Efficacy of Home Telemonitoring versus Conventional Follow-up: A Randomized Controlled Trial among Teenagers with Inflammatory Bowel Disease

Anke Heida, Alie Dijkstra, Anneke Muller Kobold, John Rossen, Angelika Kindermann, Freddy Kokke, Tim de Meij, Obbe Norbruis, Rinse Weersma, Margreet Wessels, Thalia Hummel, Hankje Escher, Herbert van Wering, Daniëlle Hendriks, Luisa Mearin, Henk Groen, Henkjan Verkade, Patrick van Rheenen

OnderzoeksoutputAcademicpeer review

20 Citaten (Scopus)
257 Downloads (Pure)


Background and Aims: Conventional follow-up of teenagers with inflammatory bowel diseases [IBD] is done during scheduled outpatient visits regardless of how well the patient feels. We designed a telemonitoring strategy for early recognition of flares and compared its efficacy with conventional follow-up.

Methods: We used a multicentre randomized trial in patients aged 10-19 years with IBD in clinical remission at baseline. Participants assigned to telemonitoring received automated alerts to complete a symptom score and send a stool sample for measurement of calprotectin. This resulted in an individual prediction for flare with associated treatment advice and test interval. In conventional follow-up the health check interval was left to the physician's discretion. The primary endpoint was cumulative incidence of disease flares. Secondary endpoints were percentage of participants with a positive change in quality-of-life and cost-effectiveness of the intervention.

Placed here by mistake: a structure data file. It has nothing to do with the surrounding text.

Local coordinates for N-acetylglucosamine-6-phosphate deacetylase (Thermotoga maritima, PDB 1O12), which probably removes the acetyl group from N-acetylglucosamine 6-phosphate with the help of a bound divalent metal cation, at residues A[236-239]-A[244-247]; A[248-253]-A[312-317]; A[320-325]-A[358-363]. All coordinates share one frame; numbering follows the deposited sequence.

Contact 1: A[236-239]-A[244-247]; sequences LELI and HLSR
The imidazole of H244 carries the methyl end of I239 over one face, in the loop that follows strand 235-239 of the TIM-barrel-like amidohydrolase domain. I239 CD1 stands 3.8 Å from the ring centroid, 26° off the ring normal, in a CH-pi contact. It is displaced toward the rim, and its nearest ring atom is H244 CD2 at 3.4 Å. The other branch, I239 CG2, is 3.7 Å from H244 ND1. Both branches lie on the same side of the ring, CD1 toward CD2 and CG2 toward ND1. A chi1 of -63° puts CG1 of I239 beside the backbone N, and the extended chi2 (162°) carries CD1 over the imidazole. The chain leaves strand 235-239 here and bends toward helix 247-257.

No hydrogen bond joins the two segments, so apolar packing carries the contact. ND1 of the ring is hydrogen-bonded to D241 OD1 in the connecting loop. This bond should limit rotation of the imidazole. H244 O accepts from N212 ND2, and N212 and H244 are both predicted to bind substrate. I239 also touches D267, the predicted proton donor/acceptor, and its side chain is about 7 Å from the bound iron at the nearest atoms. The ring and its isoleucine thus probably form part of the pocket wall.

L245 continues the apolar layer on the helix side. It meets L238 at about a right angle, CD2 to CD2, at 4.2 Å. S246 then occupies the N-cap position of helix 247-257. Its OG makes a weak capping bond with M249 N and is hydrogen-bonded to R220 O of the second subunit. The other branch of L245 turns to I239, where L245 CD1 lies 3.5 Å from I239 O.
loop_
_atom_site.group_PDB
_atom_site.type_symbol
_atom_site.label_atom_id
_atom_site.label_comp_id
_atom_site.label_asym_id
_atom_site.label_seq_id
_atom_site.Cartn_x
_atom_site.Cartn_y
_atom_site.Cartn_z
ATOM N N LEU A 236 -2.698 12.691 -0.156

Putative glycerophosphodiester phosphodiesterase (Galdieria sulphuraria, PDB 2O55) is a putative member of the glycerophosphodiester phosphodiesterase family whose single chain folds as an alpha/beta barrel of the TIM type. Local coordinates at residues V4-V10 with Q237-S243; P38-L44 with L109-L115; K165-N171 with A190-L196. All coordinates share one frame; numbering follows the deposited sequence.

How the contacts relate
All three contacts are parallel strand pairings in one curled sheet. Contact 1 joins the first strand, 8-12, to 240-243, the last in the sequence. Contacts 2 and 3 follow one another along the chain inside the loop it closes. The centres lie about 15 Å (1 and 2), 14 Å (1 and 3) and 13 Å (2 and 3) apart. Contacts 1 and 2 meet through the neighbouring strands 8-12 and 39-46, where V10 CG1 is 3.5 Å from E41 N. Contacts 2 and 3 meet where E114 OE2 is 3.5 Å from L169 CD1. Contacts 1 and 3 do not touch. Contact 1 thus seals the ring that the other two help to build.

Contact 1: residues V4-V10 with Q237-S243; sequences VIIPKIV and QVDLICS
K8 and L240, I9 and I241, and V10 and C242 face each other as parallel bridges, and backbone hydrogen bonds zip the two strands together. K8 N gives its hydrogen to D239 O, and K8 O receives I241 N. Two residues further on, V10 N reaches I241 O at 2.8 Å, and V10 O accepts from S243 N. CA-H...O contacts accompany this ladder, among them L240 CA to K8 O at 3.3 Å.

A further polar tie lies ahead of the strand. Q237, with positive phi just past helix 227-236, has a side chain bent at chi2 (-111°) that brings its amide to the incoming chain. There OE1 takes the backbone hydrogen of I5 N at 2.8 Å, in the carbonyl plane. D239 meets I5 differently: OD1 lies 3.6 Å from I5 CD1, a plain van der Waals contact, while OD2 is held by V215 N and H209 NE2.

Results: We included 170 participants [84 telemonitoring; 86 conventional follow-up]. At 52 weeks the mean number of face-to-face visits was significantly lower in the telemonitoring group compared to conventional follow-up [3.6 vs 4.3, p <0.001]. The incidence of flares [33 vs 34%, p = 0.93] and the proportion of participants reporting positive change in quality-of-life [54 vs 44%, p = 0.27] were similar. Mean annual cost-saving was (sic)89 and increased to (sic)360 in those compliant to the protocol.

Conclusions: Telemonitoring is as safe as conventional follow-up, and reduces outpatient visits and societal costs. The positive impact on quality-of-life was similar in the two groups. This strategy is attractive for teenagers and families, and health professionals may be interested in using it to keep teenagers who are well out of hospital and ease pressure on overstretched outpatient services.

Originele taal-2English
Pagina's (van-tot)432-441
Aantal pagina's10
TijdschriftJournal of Crohn's and Colitis
Nummer van het tijdschrift4
Vroegere onlinedatum8-dec-2017
StatusPublished - apr-2018

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